The most important state legislative election in 2020 is for the Texas House of Representatives. If Democrats flip the Texas House, they will be able to prevent a Republican partisan U.S. House gerrymander in 2021. But if Republicans retain control, they will be able to draw themselves tailor-made U.S. House districts. The difference could be as large as a net shift of a half-dozen seats between the two parties in 2022 and beyond. A Democratic flip in Texas would dampen national Republican hopes of taking back the U.S. House in the future, while a Republican save would boost GOP hopes.
The Texas congressional redistricting plan requires approval by the Texas House, Senate and governor. Republican Gov. Greg AbbottGreg AbbottTexas school district pulls 400 books from libraries after state GOP lawmaker's inquiry DOJ sues over Texas's redistricting plan Sunday shows preview: Multiple states detect cases of the omicron variant MORE’s term lasts until 2023, and the Republican-controlled Texas Senate majority is rock solid. The GOP’s weak flank is the Texas House.
If Republicans retain control of the Texas House, the 2021 map will be drawn exclusively by Republicans to maximize Republican U.S. House victories among the 38 or 39 seats to be apportioned to the Lone Star State in 2021.
If Texas Democrats flip the Texas House, the Senate Republican majority and House Democratic majority will each draw dueling congressional maps, neither of which is likely to be approved by the rival chamber. The two maps would have to be reconciled by the courts, resulting in a relatively neutral redistricting plan. Unlike the case for U.S. House seats, if the Texas House and Senate cannot agree on the maps for their own districts, the GOP-dominated Texas Legislative Redistricting Board draws them.
Texas is the cornerstone of the U.S. House Republican Conference, accounting for 23 of its 201 members in 2020, with only three other state GOP delegations even reaching the double digits (Florida-14, Ohio-12, North Carolina-10). Texas is also the only state that is a lock in 2021 to increase its number of U.S. House seats by two (to 38), and the only state with the potential for a three seat gain (to 39).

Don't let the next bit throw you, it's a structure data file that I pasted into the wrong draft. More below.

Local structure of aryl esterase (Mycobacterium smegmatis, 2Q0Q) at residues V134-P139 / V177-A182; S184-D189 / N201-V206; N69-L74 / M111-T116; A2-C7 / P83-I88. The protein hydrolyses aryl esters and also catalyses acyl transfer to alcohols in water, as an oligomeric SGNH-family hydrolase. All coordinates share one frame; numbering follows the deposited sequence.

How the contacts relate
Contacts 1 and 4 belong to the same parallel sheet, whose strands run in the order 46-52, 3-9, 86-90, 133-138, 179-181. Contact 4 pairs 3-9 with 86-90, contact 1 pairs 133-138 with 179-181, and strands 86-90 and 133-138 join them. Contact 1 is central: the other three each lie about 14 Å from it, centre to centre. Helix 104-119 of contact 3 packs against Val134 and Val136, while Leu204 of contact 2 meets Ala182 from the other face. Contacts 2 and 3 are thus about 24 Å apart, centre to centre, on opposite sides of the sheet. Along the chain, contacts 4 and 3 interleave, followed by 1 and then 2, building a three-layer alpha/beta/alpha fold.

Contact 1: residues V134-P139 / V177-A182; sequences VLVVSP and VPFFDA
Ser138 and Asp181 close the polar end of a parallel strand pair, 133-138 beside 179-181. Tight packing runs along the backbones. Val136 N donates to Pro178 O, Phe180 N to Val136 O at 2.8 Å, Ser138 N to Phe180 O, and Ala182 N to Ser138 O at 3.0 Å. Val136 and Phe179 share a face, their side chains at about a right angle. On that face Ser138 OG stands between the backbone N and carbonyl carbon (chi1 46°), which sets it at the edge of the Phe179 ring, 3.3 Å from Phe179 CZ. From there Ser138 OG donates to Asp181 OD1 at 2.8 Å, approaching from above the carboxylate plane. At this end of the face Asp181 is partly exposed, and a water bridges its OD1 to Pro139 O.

But Texas is also an increasingly competitive state, where the baseline Republican vote is now only between 5 and 10 percent greater than that of the baseline Democratic vote statewide. Under a neutral redistricting plan, Texas Democrats could expect to have the advantage (by degrees ranging from overwhelming to very slightly) in approximately 18 or 19 of the 39 districts, while Texas Republicans could expect to have the advantage in approximately 20 or 21. Under a partisan redistricting plan, it would be possible for Republicans to draw districts in which the GOP U.S. House candidate would (at least initially) be advantaged (to varying degrees) in 24 to 26 of the 39 districts. In sum, the potential net-gain to the U.S. House Republican caucus could be up to six seats if Republicans retain control of the Texas House, with a potential net-loss of up to six seats if Democrats flip the House.
Today, 123 of the 150 Texas House districts are virtual locks for either the Republican (65) or Democratic (58) candidate. In eight other districts a party’s candidate (two Democrats and six Republicans) is likely to win.
Nineteen Texas House districts are seriously in play as we approach November 3. Seven are held by Democratic incumbents who flipped the seat in 2018, with five leaning toward the Democratic candidate and two toss up races where both the Democratic and Republican candidate have a relatively equal chance of victory.
Six are held by a set of very vulnerable Republicans, with one leaning toward the Democratic candidate and five toss ups. Six are leaning toward the GOP candidate.
The most direct Democratic path to flipping the Texas House, via a net-gain of at least nine seats, involves retaining all seven of the party’s most vulnerable seats, sweeping the six most vulnerable GOP-held seats and then besting the Republican candidate in three of the six districts presently leaning Republican to create a 76 to 74 majority. But, if Democrats lose any of their seven most vulnerable seats or fail to capture one or more of the six most vulnerable GOP seats, they will need to make up for it by winning additional seats in the lean Republican category or, among the six districts where the Republican is now considered likely to win.
National and Texas Democrats and Republicans realize the importance of these 27 competitive (from likely to toss up) Texas House races. This cycle the Democratic and Republican candidates in these 27 districts have so far received $35.3 million in contributions ($18.8 million for Republicans and $16.5 million for Democrats), with the total amount of contributions in these 27 districts eventually expected to top $55 million (i.e., an average of more than $2 million per district).
The most likely scenarios have the Republicans retaining control of the Texas House with a narrow one- to five-seat majority. That said, Democratic prospects for taking control of the Texas House are much better in 2020 than at any time in the past decade, with at least a one-in-three chance of flipping the Texas House, which Democrats lost control of in 2002.
Mark P. Jones is the James A. Baker III Institute for Public Policy’s fellow in political science and the Joseph D. Jamail chair in Latin American Studies at Rice University as well as a co-author of “Texas Politics Today.” Follow him on Twitter @MarkPJonesTX.